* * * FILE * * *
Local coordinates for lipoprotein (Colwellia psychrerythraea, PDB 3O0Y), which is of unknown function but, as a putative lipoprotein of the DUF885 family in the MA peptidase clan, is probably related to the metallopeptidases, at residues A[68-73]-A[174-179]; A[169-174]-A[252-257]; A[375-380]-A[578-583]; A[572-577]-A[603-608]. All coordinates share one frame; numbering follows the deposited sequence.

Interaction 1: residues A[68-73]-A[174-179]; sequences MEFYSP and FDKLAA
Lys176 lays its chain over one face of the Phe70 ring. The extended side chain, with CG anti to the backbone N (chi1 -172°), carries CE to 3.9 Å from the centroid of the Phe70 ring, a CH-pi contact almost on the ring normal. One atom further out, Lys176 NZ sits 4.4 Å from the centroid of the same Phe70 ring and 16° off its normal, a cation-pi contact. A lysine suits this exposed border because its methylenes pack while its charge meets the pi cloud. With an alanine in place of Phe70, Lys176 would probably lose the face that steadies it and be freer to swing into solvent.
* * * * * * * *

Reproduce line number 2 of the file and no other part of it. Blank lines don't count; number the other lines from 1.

Interaction 1: residues A[68-73]-A[174-179]; sequences MEFYSP and FDKLAA